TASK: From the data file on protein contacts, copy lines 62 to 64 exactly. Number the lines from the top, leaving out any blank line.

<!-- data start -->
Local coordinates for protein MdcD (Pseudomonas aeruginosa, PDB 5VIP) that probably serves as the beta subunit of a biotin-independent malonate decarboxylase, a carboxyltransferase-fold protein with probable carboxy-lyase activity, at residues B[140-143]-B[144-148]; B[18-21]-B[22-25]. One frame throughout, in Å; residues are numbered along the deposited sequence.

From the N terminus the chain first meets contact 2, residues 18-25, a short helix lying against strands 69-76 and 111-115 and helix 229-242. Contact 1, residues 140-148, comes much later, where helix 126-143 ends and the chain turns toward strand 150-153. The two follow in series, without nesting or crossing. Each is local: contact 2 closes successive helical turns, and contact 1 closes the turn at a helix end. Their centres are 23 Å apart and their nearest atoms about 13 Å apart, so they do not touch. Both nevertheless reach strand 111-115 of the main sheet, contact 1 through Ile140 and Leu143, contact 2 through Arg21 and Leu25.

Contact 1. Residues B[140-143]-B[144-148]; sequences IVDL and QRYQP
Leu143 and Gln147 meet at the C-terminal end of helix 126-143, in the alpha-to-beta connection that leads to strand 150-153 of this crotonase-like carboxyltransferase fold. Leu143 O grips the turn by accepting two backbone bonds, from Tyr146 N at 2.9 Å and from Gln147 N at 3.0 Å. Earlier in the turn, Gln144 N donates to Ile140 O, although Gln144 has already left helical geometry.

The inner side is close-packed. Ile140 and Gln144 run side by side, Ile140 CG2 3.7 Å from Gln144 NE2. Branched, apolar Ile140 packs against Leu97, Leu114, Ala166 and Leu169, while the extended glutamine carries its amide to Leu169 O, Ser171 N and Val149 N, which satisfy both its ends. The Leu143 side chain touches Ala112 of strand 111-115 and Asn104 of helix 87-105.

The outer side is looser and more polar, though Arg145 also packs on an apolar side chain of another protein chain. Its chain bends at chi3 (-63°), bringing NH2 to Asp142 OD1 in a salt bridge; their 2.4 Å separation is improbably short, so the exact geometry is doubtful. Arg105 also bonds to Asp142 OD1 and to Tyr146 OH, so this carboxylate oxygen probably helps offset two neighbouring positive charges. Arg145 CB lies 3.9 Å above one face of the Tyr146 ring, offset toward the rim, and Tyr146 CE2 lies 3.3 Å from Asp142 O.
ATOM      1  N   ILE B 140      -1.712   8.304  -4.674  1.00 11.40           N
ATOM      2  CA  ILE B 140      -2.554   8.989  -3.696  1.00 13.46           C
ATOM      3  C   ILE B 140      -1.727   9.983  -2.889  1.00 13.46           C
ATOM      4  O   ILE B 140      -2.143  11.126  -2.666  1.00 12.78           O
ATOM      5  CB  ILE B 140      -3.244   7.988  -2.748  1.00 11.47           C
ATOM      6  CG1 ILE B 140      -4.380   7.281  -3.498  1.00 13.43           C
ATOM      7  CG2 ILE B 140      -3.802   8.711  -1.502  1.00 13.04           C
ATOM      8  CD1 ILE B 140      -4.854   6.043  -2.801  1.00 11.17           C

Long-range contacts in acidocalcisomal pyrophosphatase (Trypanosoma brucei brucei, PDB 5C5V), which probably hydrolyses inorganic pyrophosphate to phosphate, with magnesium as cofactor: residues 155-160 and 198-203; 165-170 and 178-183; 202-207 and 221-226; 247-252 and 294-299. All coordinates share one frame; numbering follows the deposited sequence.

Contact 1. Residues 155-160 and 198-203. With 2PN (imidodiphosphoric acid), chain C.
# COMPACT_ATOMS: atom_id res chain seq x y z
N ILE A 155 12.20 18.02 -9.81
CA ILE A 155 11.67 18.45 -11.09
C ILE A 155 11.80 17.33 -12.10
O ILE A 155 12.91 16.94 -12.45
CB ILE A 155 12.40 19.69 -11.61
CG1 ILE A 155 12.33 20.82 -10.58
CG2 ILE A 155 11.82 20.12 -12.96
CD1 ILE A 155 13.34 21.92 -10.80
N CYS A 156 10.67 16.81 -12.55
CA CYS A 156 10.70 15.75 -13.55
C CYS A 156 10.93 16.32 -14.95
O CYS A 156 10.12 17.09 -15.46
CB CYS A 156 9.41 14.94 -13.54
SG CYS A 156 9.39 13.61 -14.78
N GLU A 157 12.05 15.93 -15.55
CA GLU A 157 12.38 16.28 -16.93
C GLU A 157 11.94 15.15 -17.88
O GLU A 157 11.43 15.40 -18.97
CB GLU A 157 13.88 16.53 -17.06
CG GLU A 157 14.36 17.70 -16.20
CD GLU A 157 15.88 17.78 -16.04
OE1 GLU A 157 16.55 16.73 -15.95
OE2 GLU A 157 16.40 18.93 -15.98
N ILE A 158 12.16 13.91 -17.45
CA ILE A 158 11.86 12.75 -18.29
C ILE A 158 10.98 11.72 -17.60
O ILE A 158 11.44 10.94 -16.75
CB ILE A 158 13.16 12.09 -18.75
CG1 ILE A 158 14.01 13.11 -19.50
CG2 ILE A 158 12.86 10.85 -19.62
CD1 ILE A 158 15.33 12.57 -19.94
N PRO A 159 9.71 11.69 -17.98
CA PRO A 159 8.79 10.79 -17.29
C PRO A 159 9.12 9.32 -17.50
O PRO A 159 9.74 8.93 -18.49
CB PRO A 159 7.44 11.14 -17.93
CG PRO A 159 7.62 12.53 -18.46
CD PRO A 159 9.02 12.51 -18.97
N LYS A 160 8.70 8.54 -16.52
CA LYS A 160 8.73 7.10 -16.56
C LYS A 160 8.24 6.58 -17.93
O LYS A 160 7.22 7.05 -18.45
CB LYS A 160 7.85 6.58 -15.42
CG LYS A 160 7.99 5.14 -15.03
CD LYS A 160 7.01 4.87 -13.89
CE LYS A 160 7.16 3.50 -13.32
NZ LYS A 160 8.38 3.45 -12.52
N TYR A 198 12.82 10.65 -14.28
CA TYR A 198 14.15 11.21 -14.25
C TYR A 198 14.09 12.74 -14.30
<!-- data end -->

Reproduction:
CD LYS A 160 7.01 4.87 -13.89
CE LYS A 160 7.16 3.50 -13.32
NZ LYS A 160 8.38 3.45 -12.52